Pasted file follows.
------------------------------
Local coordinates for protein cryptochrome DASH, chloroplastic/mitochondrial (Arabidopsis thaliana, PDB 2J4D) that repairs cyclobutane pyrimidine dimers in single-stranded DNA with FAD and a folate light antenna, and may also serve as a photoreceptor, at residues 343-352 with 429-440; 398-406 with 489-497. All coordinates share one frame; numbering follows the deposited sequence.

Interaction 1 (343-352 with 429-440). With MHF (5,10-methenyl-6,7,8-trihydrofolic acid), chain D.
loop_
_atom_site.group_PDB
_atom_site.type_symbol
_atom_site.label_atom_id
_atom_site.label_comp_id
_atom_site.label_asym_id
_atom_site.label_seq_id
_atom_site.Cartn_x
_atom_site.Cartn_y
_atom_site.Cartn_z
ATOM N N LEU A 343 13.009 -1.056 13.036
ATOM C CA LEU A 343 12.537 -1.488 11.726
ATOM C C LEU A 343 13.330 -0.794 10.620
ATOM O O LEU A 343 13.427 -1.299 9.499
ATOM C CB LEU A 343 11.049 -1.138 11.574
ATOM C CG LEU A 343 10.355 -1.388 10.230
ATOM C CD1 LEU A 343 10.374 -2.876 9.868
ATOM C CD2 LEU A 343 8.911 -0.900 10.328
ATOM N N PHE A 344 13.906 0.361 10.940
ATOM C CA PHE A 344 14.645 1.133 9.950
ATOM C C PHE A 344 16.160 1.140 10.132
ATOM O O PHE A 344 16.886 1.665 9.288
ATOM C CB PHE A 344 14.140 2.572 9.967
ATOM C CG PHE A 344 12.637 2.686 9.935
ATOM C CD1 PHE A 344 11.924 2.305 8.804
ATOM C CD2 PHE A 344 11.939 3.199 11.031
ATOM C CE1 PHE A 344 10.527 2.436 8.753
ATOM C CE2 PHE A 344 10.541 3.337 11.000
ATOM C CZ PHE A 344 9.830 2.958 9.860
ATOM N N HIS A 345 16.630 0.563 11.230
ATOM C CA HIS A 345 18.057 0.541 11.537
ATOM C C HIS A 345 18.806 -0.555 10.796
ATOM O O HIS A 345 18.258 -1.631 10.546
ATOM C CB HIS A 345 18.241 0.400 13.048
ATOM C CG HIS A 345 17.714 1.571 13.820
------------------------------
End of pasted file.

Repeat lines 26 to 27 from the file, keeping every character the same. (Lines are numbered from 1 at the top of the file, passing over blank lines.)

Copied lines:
ATOM C CG PHE A 344 12.637 2.686 9.935
ATOM C CD1 PHE A 344 11.924 2.305 8.804